The general public has started to attack these choices of generals as the beginnings of a military junta. This is rather offensive as the members of the American military are the most professional soldiers in the world with a long history of civilian leadership. They are Americans that care about a democracy as much and often more than the average punk on twitter. In fact, a person could make an argument they care even more, because they’ve put their lives on the line for their country, raised their hands to support and defend the constitution, and spent their lives defending it. They are eye witnesses of military juntas around the world and recoil at the thought of bringing that to America. They have spent decades assessing and addressing threats, deploying overseas learning local cultures and customs, and furthering the training of foreign militaries.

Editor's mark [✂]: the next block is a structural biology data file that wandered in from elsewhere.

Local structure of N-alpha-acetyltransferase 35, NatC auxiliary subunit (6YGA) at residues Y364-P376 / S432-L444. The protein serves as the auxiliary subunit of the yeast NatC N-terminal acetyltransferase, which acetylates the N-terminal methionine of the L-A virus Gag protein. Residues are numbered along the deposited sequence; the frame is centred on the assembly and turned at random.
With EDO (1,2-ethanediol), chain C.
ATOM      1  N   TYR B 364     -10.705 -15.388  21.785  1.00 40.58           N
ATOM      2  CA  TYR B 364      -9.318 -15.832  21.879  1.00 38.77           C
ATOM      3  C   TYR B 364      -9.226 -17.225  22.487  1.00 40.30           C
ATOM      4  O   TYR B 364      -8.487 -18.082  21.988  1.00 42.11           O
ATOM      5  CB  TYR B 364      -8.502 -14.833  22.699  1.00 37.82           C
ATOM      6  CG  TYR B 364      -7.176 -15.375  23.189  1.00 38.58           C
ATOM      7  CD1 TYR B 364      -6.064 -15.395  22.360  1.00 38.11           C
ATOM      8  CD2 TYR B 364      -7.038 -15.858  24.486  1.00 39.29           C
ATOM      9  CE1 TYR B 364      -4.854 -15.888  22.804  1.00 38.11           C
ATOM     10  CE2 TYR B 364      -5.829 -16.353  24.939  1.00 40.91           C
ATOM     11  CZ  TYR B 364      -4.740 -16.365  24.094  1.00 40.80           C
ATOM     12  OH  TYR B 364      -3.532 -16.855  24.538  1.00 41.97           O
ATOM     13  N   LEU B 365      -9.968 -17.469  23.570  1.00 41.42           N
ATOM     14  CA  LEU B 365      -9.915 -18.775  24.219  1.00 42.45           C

College professors such as Daniel Benjamin at Dartmouth claimed that generals have one set of skills, and diplomacy is not in the top drawer of that tool kit. This ignores the fact that generals have to navigate rather complicated situations on a regular basis. Instead of an average business where the value of a stock is on the line, or government positions where nobody ever gets fired, the generals have to lead thousands and sometimes hundreds of thousands of men into combat. They know how to study the situation (General Mattis is said to travel with a small library), use finesse and tact when necessary with subordinates, colleagues, and their civilian leaders, as well as obstreperous allies all in pursuit of difficult missions often times with politicians holding unrealistic expectations of what they can deliver. As a result, they have a robust tool kit of skills that includes the tact and diplomacy that President-elect Trump finds virtue in.